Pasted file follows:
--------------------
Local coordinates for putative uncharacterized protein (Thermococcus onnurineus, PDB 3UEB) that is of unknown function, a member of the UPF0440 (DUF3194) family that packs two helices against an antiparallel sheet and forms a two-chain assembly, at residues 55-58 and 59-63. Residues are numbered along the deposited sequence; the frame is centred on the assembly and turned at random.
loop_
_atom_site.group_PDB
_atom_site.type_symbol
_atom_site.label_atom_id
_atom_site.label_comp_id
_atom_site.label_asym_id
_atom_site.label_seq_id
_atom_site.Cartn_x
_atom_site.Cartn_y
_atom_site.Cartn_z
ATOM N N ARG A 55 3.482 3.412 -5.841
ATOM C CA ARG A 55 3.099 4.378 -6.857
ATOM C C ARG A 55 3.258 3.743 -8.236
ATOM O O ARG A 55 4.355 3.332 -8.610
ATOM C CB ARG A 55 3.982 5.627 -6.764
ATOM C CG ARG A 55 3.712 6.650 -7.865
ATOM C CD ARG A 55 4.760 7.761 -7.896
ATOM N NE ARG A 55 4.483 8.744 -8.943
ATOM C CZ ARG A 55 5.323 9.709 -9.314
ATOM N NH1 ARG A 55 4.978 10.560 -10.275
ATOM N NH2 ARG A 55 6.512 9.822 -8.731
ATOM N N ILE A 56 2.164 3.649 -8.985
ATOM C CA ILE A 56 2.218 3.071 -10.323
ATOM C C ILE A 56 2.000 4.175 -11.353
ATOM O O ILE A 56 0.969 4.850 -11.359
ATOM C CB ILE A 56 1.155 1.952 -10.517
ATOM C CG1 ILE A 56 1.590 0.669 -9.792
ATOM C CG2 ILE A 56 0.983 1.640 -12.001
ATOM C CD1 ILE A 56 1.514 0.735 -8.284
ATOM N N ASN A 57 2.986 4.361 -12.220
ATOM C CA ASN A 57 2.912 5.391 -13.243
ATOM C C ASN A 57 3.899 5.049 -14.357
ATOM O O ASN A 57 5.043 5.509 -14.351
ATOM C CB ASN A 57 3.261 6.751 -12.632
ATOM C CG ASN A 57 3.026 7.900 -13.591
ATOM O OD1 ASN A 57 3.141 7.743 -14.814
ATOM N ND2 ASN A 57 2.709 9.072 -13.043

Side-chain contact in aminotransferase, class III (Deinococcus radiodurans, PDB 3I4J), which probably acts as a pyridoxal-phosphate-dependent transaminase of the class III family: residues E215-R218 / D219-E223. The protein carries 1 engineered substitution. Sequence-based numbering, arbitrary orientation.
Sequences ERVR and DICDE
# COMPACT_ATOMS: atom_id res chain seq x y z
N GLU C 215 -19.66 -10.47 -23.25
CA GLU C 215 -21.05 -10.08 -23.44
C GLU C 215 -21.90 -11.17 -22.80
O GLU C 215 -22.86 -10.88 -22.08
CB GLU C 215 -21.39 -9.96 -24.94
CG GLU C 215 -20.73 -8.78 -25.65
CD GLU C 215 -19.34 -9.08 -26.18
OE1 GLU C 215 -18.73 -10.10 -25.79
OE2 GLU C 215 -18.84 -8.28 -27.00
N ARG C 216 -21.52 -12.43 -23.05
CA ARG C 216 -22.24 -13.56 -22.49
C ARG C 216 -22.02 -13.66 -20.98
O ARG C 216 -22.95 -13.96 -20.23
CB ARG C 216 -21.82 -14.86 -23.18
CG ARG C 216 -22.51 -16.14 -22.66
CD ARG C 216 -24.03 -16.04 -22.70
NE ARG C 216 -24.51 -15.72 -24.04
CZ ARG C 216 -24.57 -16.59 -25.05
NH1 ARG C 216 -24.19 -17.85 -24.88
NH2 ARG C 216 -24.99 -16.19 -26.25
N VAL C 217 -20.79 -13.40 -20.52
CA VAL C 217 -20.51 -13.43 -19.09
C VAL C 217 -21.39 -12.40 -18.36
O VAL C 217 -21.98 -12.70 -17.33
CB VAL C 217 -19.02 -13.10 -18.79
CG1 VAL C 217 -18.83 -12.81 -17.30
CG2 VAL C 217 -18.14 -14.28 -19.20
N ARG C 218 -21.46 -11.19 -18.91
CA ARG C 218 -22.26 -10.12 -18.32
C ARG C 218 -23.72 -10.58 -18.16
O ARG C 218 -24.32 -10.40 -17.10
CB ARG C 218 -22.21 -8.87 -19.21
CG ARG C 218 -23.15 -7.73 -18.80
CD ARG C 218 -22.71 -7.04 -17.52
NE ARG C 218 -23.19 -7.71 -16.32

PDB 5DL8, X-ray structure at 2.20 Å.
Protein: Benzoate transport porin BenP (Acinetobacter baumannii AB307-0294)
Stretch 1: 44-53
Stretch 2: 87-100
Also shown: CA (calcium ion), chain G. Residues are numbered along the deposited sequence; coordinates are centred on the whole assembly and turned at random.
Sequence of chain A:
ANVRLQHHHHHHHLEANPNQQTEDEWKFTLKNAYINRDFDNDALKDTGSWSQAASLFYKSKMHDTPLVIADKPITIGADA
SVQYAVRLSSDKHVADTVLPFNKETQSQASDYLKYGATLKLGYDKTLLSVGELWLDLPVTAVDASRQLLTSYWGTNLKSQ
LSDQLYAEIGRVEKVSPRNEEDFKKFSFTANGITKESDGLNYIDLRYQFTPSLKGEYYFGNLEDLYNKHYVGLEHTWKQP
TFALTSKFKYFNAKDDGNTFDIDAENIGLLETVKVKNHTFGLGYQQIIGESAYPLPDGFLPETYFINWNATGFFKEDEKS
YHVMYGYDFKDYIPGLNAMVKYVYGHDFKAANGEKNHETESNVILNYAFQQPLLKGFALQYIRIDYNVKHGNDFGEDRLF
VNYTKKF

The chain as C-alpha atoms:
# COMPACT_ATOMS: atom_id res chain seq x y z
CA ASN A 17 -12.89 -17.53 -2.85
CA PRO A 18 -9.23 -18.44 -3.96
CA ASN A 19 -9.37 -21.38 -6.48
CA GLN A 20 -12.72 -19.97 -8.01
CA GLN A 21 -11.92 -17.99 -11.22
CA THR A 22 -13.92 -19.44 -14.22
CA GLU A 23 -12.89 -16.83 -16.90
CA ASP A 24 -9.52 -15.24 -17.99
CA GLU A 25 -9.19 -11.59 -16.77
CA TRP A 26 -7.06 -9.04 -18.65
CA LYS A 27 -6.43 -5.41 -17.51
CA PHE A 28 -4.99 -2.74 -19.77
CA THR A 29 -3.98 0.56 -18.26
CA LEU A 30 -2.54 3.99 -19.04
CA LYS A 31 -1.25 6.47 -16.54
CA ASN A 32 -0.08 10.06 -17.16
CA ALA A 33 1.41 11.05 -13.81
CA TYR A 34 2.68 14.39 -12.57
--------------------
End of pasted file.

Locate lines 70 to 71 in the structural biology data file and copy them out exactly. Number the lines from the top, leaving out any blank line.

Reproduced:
CA ARG C 218 -22.26 -10.12 -18.32
C ARG C 218 -23.72 -10.58 -18.16